To the national audience, the Roc Nation signing may have seemed like a shock, but Fool’s legend has been growing in back home for the greater part of this decade.“When I was little, my aunts used to make me freestyle battle my cousins,” he told me, unconsciously swaying his chair from side to side. “When I got a little older, around 11 or 12, I used to be in the car and freestyling. That’s when I first started smoking weed.” Soon he was making music in studios, but Q Da Fool’s songcraft has always retained the feeling of those humble roots. One of the most special things about his music is that he often sounds like he’s still having an intimate exchange with a small group of people, whether that be on the most pounding drill-indebted songs or on more simple productions.
As a teenager, he was a member of popular local group Pakk Boyz who, like many kids across the country at that time, were empowered by the DIY approach to song and video making that helped Chief Keef and his fellow Chicago drill artists become international superstars. In production and lyrical content, the music was raw—mostly comprised of songs about doing dirty work around the way and calling out local rivals who inauthentically pushed a street narrative that didn’t stack up with their real lives.
That locally minded approach has held true for the solo work he’s released over the past few years as well. On the intro of his 2015 debut mixtape, Trap Fever, an 18-year-old Q Da Fool talked about coming home from an attempted murder case, even going as far as calling out a former friend who cooperated with police in order for him to be arrested. In between listing off the street laws that were broken at his expense, the song is mostly a rundown of the morals he holds dear to him and a promise—like many young street artists make—that even though he is a rapper, he’s tougher than actual rappers and is prepared to prove it. Around the same time, Fool was building alliances with fellow local rappers who would eventually go on to make cases for national pop stardom.
In the video for her 2016 breakout single “iCarly” another Maryland rapper and potential mainstream draw, Rico Nasty, waves glocks and assault rifles around Prince George’s County. And throughout the video, brandishing weaponry right along with her is a lesser known Q Da Fool who admittedly let Rico hold his guns and shoot the video at his spot. “That’s sis. She lit,” he said proudly, letting out one of the rare ear-to-ear smiles of the day. In a behind-the-scenes video from “iCarly” on Youtube, teenage Fool can be seen playfully freestyling while Rico and others egg on him.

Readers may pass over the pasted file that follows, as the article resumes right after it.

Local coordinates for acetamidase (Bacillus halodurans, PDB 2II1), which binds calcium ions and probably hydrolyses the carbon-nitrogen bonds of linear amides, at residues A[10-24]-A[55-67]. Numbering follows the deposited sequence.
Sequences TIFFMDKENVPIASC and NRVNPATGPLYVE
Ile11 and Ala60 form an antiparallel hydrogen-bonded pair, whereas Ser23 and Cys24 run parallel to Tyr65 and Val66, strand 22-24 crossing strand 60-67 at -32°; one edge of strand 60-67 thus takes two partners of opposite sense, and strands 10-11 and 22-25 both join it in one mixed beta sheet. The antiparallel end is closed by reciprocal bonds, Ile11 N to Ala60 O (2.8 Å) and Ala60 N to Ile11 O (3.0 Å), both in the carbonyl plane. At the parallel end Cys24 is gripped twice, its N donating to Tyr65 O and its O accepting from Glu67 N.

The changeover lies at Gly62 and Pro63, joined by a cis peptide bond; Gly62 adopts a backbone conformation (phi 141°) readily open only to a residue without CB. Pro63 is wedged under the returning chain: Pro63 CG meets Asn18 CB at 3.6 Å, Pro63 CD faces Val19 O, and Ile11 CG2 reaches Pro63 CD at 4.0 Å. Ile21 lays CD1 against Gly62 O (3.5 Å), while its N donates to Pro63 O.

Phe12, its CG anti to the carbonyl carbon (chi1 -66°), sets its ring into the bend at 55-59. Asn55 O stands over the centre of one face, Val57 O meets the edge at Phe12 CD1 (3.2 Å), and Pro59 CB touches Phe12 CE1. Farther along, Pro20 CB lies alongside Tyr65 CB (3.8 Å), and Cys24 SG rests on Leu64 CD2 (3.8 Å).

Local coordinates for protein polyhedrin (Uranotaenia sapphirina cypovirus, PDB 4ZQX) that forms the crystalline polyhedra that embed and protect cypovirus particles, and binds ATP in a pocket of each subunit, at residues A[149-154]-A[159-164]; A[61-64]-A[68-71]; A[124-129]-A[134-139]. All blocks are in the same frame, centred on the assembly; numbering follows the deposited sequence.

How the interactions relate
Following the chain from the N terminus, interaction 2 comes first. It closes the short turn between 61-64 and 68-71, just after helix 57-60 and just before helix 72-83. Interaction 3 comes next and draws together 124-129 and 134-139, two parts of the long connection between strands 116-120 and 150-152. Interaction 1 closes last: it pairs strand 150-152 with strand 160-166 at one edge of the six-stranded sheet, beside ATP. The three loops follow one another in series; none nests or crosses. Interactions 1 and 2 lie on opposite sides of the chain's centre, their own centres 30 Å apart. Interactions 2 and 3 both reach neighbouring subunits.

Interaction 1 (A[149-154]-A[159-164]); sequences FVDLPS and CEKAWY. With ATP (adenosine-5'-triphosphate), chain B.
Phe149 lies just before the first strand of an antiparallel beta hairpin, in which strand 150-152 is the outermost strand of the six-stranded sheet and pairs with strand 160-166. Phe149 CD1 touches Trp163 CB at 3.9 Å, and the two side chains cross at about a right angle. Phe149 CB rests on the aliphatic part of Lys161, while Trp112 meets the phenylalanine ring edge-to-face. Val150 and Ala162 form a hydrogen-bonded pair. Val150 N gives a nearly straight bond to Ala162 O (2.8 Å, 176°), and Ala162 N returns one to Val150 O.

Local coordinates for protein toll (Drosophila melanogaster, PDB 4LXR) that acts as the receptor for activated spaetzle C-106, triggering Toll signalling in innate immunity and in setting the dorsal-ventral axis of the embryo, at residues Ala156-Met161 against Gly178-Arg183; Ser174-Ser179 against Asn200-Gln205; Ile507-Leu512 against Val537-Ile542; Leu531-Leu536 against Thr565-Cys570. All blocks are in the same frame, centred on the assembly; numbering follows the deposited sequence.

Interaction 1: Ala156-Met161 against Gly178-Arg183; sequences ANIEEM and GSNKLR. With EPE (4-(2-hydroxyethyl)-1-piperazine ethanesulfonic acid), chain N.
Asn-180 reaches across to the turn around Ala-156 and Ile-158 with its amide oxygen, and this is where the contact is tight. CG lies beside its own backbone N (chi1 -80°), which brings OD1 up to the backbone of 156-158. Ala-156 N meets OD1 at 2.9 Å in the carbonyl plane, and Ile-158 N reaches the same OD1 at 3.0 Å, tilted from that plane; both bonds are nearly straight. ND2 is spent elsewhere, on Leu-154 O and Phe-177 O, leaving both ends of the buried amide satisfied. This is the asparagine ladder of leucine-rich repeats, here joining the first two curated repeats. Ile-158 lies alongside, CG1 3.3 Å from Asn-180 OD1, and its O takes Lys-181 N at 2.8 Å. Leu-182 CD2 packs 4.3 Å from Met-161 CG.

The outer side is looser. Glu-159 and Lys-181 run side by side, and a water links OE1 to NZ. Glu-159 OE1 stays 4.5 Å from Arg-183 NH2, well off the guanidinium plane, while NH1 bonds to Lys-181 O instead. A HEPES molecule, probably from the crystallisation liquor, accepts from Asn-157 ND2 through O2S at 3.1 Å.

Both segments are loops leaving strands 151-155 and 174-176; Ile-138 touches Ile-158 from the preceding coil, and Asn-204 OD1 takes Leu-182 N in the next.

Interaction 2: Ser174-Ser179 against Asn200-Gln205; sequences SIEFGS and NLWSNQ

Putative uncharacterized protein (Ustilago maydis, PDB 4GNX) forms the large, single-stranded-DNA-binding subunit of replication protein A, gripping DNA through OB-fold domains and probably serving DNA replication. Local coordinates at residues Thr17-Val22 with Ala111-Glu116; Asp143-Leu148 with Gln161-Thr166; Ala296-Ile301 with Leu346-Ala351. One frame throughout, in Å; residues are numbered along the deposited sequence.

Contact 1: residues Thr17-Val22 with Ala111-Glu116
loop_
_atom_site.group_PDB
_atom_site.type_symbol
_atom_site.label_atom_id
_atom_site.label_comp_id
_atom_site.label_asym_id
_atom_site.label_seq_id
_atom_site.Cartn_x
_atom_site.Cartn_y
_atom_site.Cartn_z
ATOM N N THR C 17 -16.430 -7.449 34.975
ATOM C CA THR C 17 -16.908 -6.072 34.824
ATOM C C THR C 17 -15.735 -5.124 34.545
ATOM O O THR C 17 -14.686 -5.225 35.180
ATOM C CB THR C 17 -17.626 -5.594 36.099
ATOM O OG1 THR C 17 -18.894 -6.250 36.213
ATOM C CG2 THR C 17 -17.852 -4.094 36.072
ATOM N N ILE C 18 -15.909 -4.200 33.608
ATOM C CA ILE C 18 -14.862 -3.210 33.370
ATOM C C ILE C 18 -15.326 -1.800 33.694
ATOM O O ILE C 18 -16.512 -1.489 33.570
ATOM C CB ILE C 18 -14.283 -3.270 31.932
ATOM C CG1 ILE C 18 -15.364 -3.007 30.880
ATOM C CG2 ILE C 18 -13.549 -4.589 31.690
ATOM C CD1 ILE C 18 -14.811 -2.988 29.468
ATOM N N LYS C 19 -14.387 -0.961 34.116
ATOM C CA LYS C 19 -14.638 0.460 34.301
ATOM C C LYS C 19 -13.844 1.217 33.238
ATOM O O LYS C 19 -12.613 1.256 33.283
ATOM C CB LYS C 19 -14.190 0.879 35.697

“I didn’t even really get confident until I was inspired by Q Da Fool,” Rico admitted to me last year. “I had seen him in school. Then he was in and out of jail. When I reconnected with him, we did a song and he just inspired me because he was just real. It made me feel like, damn 'I can really be myself and people gonna respect that.' He’ll rap in front of everybody, any camera. He really got that shit—his fearlessness.” Even before anyone outside of Maryland and DC knew about Q Da Fool, his ability to be felt and heard by his community was already empowering those around him without him knowing. But he kept getting better regardless.
After he broke away from the Pakk Boyz, Q Da Fool established his own group (and now management company) of childhood friends and fellow artists called Rich Shootas. On 2017’s “Fell In Love,” he detailed what an average day in his neighborhood with the crew was like and how he found himself drawn to life in the street. “I don’t gotta talk ‘bout shit I did / Streets gonna tell you, vouch for how I live,” he rapped. From his 2017 mixtape I Empty Pistols, songs like “Stressin,” show him wailing about the sting of betrayal. On “Real,” he harmonizes through his regret of hurting the women in his life in one bar, then in another, mentions how he’s staking out his next robbery victim. Though he’s far from achieving the same level of fluidity, it’s not far off from artists like Future, a master at packing a multitude of microscopic storylines into one song.
So much of Q Da Fool’s music—which regularly jumps from conversational (“Fell In Love”) to frantic (“Turnt Up”) to heartfelt (“Tell”)—resonates because of his ability to fit tidbits of his personal journey into songs that would otherwise require nothing more than unconscious head knocking. And in a pool of peers who are getting by with nondescript street life filler, that skill is making him the new face of his region now that artists like Shy Glizzy, Rico Nasty, and GoldLink are no longer viewed as local.